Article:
Questioning “the barbecue effect” as city residents travel more each year

One European researcher wanted to explain why city residents travel more kilometers each year than suburbanites:

Why do city dwellers so urgently need to get away? Statistics show that they cover a large number of kilometers in their free time, often travelling much longer distances than suburban residents. What are they after? And what is the energy cost? Research carried out at EPFL shows that, rather than making up for a supposed lack of green space, city dwellers also seek the density of other cities or the company of friends and family. And despite the distances they cover, their carbon footprint is lower than that of suburban residents. And for good reason: they use public transports more and cars less.

These conclusions contradict a hypothesis commonly advanced to explain the large number of kilometers covered by city dwellers: to enjoy nature and some quiet time, things not available at home. Under this same hypothesis, people who live in suburban areas are thought to take advantage of their surroundings and therefore do not need to get away in order to grill some sausages or build a snowman. This is referred to as the ‘barbecue effect’ or ‘offsetting effect.’ This explanation runs counter to the concept of the compact city that, from the transport perspective, should translate into lower per-capita energy use than in more sprawling cities.

Sébastien Munafò, a researcher in the Urban Sociology Laboratory, wanted to challenge the barbecue effect and made it the subject of his thesis. He took two cities, Geneva and Zurich, and divided them into three sectors: downtown, inner suburbs and outer suburbs. He then analyzed the daily and occasional comings and goings of residents, using figures from the “Mobility and Transport Microcensus” that is carried out every five years by the Swiss Federal Statistical Office. When it comes to daily commuting, no surprises: urbanites don’t go far – nearly everything is close by – while suburban dwellers rack up the kilometers…

“The barbecue effect implies that one does not freely choose where one lives and that city dwellers find themselves prisoners of unpleasant surroundings,” said Sébastien. “But in most cases, city living is very expensive. Those who live there are thus making a choice, one that offers advantages as well.” This means people decide where to live as a function of their lifestyle: the suburbs for those who like to be close to nature, or the city for those who prefer its density and diversity. And having a little patch of green nearby doesn’t keep urbanites from travelling extensively, because in the end that is also part of their lifestyle. “One could say that there is an urbanity effect: the more we live in cities, the more regularly we move around, the more comfortable we are travelling, and the better access we have to reliable means of transportation,” concludes the researcher.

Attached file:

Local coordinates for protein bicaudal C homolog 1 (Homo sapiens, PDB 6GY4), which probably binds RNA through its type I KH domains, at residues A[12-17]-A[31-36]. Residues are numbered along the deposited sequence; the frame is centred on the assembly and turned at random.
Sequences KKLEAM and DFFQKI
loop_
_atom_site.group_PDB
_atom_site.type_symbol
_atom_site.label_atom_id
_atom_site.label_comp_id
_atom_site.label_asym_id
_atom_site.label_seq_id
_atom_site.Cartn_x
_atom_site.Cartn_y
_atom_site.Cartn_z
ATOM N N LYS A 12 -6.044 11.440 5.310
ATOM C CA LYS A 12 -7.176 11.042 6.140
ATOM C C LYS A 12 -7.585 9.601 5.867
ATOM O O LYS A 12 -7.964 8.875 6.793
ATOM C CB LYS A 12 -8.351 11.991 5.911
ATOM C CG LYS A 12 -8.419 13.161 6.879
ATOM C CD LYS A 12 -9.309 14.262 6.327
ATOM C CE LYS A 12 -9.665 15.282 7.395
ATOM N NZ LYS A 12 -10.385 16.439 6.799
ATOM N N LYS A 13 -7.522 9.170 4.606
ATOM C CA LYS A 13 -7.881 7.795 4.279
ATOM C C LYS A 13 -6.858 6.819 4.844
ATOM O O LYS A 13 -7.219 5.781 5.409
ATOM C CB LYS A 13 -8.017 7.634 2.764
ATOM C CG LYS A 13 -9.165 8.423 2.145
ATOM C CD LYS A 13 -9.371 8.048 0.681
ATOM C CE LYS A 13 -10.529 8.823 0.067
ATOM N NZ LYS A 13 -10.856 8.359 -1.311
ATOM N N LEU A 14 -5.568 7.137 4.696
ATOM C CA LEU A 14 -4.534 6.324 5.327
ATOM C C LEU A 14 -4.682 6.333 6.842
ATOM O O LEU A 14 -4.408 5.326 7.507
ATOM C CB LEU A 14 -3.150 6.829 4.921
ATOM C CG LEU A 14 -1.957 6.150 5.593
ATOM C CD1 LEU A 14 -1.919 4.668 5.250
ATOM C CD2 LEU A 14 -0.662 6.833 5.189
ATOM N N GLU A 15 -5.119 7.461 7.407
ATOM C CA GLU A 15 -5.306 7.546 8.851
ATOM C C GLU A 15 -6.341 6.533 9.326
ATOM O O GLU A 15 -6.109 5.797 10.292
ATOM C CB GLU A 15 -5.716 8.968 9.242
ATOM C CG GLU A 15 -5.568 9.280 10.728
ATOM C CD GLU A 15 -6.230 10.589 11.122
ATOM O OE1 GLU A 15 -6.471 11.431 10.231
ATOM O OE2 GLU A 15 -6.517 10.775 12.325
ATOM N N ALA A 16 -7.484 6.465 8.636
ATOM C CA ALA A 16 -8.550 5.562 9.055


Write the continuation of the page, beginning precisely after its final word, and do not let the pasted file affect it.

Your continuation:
Two quick thoughts:

  1. It would be very interesting to see whether this holds up across cities and countries. For example, the researcher suggests city living is quite expensive in Switzerland (and generally elsewhere in Europe) and this means residents are wealthier. In the United States, there are definitely wealthier city residents but large cities are also the places where many of the poorest neighborhoods are located and the lack of resources severely limits travel.
  2. I would be in favor of more theories or mechanisms having clever names like “the barbecue effect.” It is probably too colloquial for many researchers but it is more accessible to the public. Plus, it invokes food and this can’t be a bad thing.

Tunnels as infrastructure and symbols of pride

Boring machines broke through today at the opposite end of a 35.4 mile tunnel in the Alps, creating the world’s longest tunnel in Switzerland and taking the title away from Japan. While this is a feat of engineering (allowing high speed trains to carry cargo under the mountains rather than have it be shipped on trucks over the Alps), it is also interesting to read about the emotional responses people are having:

Trumpets sounded, cheers reverberated and even burly workers wiped away tears as foreman Eduard Baer lifted a statue of Saint Barbara — the patron saint of miners — through a small hole in the enormous drilling machine thousands of feet (meters) underground in central Switzerland.

At that moment, a 35.4-mile (57-kilometer) tunnel was born, and the Alpine nation reclaimed the record from Japan’s Seikan Tunnel. Television stations across Europe showed the event live…

Peter Fueglistaler, director of the Swiss Federal Office of Transport, called Friday “a day of joy for Switzerland.”

“We are not a very emotional people but if we have the longest tunnel in the world, this also for us is very, very emotional” he told The Associated Press.

This project is not just a boon for business and the environment; it is seen as a testament to the will and determination of the Swiss. As a project that has been in the works for decades (with the referendum votes for funding taking place nearly two decades ago), to see the proverbial “light at the end of the tunnel” is a big accomplishment. This is cultural moment that will likely become part of the Swiss collective memory.

How might the response in the United States to such an engineering feat differ?